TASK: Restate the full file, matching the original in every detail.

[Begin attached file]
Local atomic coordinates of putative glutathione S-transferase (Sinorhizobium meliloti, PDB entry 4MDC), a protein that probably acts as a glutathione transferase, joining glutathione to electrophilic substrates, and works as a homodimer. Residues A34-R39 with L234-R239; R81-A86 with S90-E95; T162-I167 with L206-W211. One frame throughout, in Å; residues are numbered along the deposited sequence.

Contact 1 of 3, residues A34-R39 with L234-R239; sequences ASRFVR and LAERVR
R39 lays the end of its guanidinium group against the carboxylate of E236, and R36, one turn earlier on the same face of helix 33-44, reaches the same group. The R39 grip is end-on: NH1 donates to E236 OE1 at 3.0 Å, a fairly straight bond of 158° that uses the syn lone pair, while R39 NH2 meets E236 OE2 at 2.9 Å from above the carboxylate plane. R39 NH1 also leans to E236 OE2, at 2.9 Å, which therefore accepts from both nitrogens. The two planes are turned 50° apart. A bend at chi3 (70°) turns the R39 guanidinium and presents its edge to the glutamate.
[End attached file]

Local atomic coordinates of putative glutathione S-transferase (Sinorhizobium meliloti, PDB entry 4MDC), a protein that probably acts as a glutathione transferase, joining glutathione to electrophilic substrates, and works as a homodimer. Residues A34-R39 with L234-R239; R81-A86 with S90-E95; T162-I167 with L206-W211. One frame throughout, in Å; residues are numbered along the deposited sequence.

Contact 1 of 3, residues A34-R39 with L234-R239; sequences ASRFVR and LAERVR
R39 lays the end of its guanidinium group against the carboxylate of E236, and R36, one turn earlier on the same face of helix 33-44, reaches the same group. The R39 grip is end-on: NH1 donates to E236 OE1 at 3.0 Å, a fairly straight bond of 158° that uses the syn lone pair, while R39 NH2 meets E236 OE2 at 2.9 Å from above the carboxylate plane. R39 NH1 also leans to E236 OE2, at 2.9 Å, which therefore accepts from both nitrogens. The two planes are turned 50° apart. A bend at chi3 (70°) turns the R39 guanidinium and presents its edge to the glutamate.